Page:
Yavapai has the right talent, but not attitude for national title
While it didn't finish last, Arizona Western's heartbreaking overtime loss in the NJCAA Region I championship game this past Friday was another example of how nice guys don't finish first.
The Yavapai squad that handed the Matadors a 105-97 season-ending defeat in Prescott is one of the most talent-rich teams in the country, but too often with talent comes a me-first attitude.
The Roughriders are a perfect example as they are a team full of cocky, selfish, hate-playing defense, moping-when-they-don't-get-the-ball-enough cry-babies, including at least two NCAA Division I throwbacks in Bryson Krueger (Vanderbilt) and Mark Konecny (Syracuse).
At one point in Friday's contest, Yavapai's second-year coach Brooks Thompson pulled aside shooting guard J.R. Reed and proceeded to rip into the sophomore for not playing hard on defense. Reed's response? "All right, all right. Tell them to get me the (expletive) ball more."
Reed's not alone, however. According to individuals within the school's athletic department, the battle for power (read "scoring") would rival that of the Kobe/Shaq saga in Los Angeles.
But Thompson, a former NBA player with the Magic, Nuggets, Knicks and Suns, deals with these talented but often class-less players for the greater probability of winning - Reed played the entire game and scored nine points in the overtime period.
Lost in excitement of the championship game and the coming-out party DeMario Butler had (49 points in two games) was the play of point guard Luis Pulido.
The freshman from Oakland, Calif., never looked unnerved at the magnitude of the games nor the screaming capacity crowd. Pulido played 72 minutes in the semifinals and finals, scoring a combined 14 points and dishing out six assists. But more importantly, he had just six turnovers, including none in a semifinal win over Mesa.
"We came a long way since the beginning," Pulido said after the loss. "We're going to be a hell of a team next year."
Top-seeded Glendale defeated Chandler-Gilbert, 67-62, to win the Region I, Division II championship. In the District I playoffs, the Gauchos defeated Rose State College (Okla.), 106-101, in the semifinals and beat Johnson County Community College (Kan.), 101-87, to advance to the Division II national tournament.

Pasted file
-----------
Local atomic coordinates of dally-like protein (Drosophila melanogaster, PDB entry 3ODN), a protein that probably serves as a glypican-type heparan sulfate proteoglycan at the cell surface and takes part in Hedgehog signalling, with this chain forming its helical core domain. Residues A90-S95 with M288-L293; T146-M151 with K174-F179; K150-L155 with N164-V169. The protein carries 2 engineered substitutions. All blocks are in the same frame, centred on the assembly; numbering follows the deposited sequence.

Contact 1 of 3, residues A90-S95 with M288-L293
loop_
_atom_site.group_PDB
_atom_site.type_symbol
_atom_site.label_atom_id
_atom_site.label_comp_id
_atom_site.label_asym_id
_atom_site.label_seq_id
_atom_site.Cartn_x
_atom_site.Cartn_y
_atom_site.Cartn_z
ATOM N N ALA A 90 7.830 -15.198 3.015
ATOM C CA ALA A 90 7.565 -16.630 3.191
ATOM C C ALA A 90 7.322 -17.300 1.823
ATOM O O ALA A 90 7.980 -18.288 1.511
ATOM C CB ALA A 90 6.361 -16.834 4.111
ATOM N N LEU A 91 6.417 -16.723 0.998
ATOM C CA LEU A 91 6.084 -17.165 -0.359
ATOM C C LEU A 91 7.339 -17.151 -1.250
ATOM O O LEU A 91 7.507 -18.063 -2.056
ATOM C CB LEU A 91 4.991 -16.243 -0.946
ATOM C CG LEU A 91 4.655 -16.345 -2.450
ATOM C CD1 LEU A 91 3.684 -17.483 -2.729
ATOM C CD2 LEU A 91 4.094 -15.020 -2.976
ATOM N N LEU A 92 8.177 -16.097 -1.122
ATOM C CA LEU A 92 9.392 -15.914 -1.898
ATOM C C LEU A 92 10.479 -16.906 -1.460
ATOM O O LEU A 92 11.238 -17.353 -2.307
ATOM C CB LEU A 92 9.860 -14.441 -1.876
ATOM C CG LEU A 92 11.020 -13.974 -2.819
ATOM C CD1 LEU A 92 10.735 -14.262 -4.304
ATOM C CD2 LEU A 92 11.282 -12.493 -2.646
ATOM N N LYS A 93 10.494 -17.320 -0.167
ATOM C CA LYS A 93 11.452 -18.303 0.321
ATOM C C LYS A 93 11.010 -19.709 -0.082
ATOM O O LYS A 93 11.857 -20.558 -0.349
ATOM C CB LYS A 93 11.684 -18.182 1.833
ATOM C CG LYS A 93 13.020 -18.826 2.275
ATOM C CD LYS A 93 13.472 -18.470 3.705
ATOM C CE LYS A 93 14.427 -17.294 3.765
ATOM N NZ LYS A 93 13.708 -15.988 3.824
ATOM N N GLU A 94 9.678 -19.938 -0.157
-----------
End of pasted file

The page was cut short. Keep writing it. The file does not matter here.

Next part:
On the women's side, Central Arizona defeated Eastern Arizona 68-47 for the Division I championship, while Scottsdale beat Mesa 58-50 in the Division II title game. Both teams advanced to their respective national tournaments.
TRACK & FIELD
Arizona State freshman Jacquelyn Johnson, a 2003 Yuma High grad, has already put her name in the school's record book.
In just her fifth meet as a Sun Devil, Johnson finished second in the 60-meter hurdles (8.38 seconds) Saturday at the Iowa State Last Chance meet to provisionally qualify for the indoor national meet and move into third place on the school's all-time list.
Johnson was also part of the 1,600-meter relay team that posted the third-fastest time in school history (3:34.98) and the same meet.
The NCAA indoor nationals will be Friday and Saturday in Fayetteville, Ark., and the ASU's outdoor season begins March 19 at Sun Angel Stadium in Tempe.
After having a pair of doubleheaders rained out last week, the AWC softball team returned to action Tuesday with a pair of losses at Phoenix College.
The Matadors (16-7-1, 8-2 Arizona Community College Athletic Conference) will make up one of those doubleheaders at 2 p.m. today as they host Glendale. The two teams had just begun the second inning when the March 2 contest was postponed due to lighting and rain. They'll resume from that point with the Gauchos holding a 1-0 lead.
If you have any information regarding past Yuma-area high school athletes now competing at the collegiate level, Chris Gabel can be reached at email@example.com or 539-6883.